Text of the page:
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The Elements of Confession

From the June 2001 "Messenger"

In the last few months, we have discussed the purpose of confession and described how the sacrament is practiced in our community. This month, we will turn our attention to what confession itself entails. There are several essential elements to confession that must be present for the sacrament to be effective. These are the stages of the spiritual process that unfolds in the mystery of repentance.

The most fundamental element is conviction, sometimes described as contrition. This is the sense that one in fact has done something wrong, that one has violated God’s commandments and contradicted His will. Simply put, it is the recognition that by specific deeds, words, or thoughts – or by failing to do what one should do - one has not loved God completely or one’s neighbor as oneself. Divine grace operating in and through the conscience brings this realization to us. The Holy Spirit illumines our heart, and we know we have sinned and stand guilty before God.

Sorrow, regret, or remorse accompany the recognition of one’s sin. This sorrow arises from a sense of having offended God, from the realization that one’s fellowship with him has been ruptured or compromised, and possibly, from the knowledge that one has hurt another person. A person may recognize that he has sinned, but unless sorrow for the sin is present, he has not experienced conviction or contrition.

Conviction, however, goes further than mere sorrow for sin. A person who is truly contrite is not only sorry for his sin; he detests it. He hates the thought of what he has done. He recognizes its evil, and the baneful effect it has on his relationship with God and others. Although this may or may not involve strong emotion, he is sure of the nature of his sin and wishes it removed from him.

Hatred of one’s sin then gives rise to another movement in the soul: the desire to amend. A person who truly detests his sin wishes to renounce it and be better. He hopes never to fall into it again, and so aspires to a virtuous life. Thus, with the desire to leave behind his sin forever and henceforth to lead a God-pleasing life, his contrition stimulates him to seek the sacrament of confession. He knows he has sinned and is uneasy with himself because of it. He carries a burden of guilt and finds it nearly intolerable. He knows he needs forgiveness for his spiritual equilibrium to be restored. He detests his sin, wants to be rid of it, and desires to amend his life.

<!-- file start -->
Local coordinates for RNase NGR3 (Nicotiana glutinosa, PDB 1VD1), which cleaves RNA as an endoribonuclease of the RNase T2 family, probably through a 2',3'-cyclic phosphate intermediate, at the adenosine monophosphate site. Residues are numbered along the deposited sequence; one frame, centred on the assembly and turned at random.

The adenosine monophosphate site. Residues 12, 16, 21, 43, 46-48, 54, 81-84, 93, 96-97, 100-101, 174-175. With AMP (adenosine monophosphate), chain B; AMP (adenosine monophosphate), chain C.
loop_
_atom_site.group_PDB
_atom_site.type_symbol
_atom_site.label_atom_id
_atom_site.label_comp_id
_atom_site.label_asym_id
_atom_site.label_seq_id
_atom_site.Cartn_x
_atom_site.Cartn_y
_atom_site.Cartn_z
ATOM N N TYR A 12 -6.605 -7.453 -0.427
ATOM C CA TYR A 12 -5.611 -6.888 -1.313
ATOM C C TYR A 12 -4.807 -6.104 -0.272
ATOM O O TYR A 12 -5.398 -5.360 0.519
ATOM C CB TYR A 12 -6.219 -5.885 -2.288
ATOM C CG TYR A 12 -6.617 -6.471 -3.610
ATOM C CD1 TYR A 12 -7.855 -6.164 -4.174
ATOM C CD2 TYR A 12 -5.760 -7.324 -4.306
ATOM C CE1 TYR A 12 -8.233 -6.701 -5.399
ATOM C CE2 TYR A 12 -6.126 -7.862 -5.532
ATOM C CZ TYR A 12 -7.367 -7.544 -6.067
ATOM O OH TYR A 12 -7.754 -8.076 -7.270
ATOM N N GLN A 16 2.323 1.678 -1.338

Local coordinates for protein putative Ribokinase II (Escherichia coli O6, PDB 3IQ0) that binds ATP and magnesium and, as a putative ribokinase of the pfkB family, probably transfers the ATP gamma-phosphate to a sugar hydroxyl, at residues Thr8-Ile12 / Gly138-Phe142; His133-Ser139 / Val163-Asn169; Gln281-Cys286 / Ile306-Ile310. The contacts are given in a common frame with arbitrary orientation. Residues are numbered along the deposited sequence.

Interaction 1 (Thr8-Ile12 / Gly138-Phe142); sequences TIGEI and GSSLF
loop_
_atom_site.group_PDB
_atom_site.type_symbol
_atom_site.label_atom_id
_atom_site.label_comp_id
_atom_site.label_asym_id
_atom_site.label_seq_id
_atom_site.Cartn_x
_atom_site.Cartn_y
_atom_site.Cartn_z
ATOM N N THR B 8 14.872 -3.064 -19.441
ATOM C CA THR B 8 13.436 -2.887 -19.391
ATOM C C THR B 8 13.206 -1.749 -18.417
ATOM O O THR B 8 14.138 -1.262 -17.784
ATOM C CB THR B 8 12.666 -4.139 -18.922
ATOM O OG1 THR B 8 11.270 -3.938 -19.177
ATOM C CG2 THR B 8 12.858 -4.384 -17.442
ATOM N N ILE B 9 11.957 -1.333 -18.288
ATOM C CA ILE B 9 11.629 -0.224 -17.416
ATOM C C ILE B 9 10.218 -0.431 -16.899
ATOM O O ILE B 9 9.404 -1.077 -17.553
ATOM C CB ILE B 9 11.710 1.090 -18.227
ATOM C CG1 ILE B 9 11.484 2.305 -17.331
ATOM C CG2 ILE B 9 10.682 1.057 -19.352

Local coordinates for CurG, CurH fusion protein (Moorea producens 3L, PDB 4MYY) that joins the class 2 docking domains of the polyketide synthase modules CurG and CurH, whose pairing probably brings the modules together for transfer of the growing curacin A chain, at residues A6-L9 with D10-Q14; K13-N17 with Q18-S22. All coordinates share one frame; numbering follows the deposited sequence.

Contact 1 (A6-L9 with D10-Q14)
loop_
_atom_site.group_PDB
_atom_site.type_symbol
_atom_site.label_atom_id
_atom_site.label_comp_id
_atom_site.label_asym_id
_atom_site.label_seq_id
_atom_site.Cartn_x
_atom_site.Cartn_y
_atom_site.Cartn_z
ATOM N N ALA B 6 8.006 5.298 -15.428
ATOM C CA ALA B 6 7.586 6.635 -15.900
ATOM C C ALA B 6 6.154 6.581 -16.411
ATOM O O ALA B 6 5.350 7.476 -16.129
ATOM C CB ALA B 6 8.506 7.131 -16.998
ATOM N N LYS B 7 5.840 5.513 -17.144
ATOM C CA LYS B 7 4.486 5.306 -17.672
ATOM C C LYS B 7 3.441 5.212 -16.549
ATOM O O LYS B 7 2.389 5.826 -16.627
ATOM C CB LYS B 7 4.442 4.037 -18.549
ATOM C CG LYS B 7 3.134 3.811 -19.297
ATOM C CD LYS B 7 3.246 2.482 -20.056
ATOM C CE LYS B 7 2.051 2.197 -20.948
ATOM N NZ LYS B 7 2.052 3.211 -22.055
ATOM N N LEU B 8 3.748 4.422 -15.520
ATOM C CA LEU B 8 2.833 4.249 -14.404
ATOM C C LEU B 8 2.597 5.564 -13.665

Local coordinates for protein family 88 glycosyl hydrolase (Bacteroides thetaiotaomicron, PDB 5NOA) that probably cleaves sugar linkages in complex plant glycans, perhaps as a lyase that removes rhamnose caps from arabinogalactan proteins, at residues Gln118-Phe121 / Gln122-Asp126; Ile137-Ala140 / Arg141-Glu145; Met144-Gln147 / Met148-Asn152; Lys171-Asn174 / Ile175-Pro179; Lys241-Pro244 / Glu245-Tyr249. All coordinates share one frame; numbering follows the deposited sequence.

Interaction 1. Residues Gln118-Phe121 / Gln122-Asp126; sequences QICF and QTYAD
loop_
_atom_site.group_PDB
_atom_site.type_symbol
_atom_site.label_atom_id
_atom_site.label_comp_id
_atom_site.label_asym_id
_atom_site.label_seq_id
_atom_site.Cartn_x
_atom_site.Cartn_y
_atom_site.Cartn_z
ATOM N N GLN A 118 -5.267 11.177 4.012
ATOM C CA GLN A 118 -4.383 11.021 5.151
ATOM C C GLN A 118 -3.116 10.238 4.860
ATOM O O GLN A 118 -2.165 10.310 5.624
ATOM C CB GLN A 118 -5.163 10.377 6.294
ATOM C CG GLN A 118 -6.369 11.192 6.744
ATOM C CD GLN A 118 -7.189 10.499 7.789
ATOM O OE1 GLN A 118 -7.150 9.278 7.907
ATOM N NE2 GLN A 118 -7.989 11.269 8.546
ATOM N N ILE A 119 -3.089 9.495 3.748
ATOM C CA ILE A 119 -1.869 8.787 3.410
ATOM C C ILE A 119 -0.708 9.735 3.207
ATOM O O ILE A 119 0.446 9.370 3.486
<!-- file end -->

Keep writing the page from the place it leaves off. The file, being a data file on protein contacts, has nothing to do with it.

Contrition then must be completed by confession, that is, by the active acknowledgement of one’s specific sins in the presence of the priest as the minister of Christ. It is obvious that the actual confession of one’s sins is necessary to the process of repentance. Once one has spoken forth his sins, the priest may offer some counsel and/or impose a penance. These are not essential to the sacrament in all cases, but may be required in some cases. We will discuss them later.

The final essential spiritual element in the process of confession is absolution. This is the declaration by the priest, upon evidence of the penitent’s sincere repentance, of God’s forgiveness of his sins. In the Byzantine tradition, the last couple of lines in the prayer of absolution read as follows: “May that same God forgive you all things, both in this world and the world to come, and set you uncondemned before his dread judgement seat. And now, having no further care for the sins that you have confessed, you may go in peace." With that, all the stages of the process of confession have been completed, and the mystery of repentance has been fulfilled.

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Dean, V. Rev. Paul O'Callaghan • 7515 East Thirteenth Street • Wichita, KS 67206 • (316) 636.4676 • (316) 636.5628 fax